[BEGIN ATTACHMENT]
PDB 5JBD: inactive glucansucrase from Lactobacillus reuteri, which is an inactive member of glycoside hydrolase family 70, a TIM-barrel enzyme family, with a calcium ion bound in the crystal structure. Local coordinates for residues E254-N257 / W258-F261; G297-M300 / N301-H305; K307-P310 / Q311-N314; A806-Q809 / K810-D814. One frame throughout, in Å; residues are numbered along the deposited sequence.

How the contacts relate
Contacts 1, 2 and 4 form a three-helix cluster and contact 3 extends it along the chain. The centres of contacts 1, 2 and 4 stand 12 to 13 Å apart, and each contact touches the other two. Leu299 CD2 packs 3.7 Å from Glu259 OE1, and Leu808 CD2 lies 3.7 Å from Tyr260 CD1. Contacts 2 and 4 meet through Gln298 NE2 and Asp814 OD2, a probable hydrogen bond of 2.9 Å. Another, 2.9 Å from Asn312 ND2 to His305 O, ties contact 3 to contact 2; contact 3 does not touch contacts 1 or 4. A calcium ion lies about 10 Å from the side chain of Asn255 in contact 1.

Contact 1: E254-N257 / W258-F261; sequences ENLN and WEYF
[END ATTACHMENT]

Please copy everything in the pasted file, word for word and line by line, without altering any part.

PDB 5JBD: inactive glucansucrase from Lactobacillus reuteri, which is an inactive member of glycoside hydrolase family 70, a TIM-barrel enzyme family, with a calcium ion bound in the crystal structure. Local coordinates for residues E254-N257 / W258-F261; G297-M300 / N301-H305; K307-P310 / Q311-N314; A806-Q809 / K810-D814. One frame throughout, in Å; residues are numbered along the deposited sequence.

How the contacts relate
Contacts 1, 2 and 4 form a three-helix cluster and contact 3 extends it along the chain. The centres of contacts 1, 2 and 4 stand 12 to 13 Å apart, and each contact touches the other two. Leu299 CD2 packs 3.7 Å from Glu259 OE1, and Leu808 CD2 lies 3.7 Å from Tyr260 CD1. Contacts 2 and 4 meet through Gln298 NE2 and Asp814 OD2, a probable hydrogen bond of 2.9 Å. Another, 2.9 Å from Asn312 ND2 to His305 O, ties contact 3 to contact 2; contact 3 does not touch contacts 1 or 4. A calcium ion lies about 10 Å from the side chain of Asn255 in contact 1.

Contact 1: E254-N257 / W258-F261; sequences ENLN and WEYF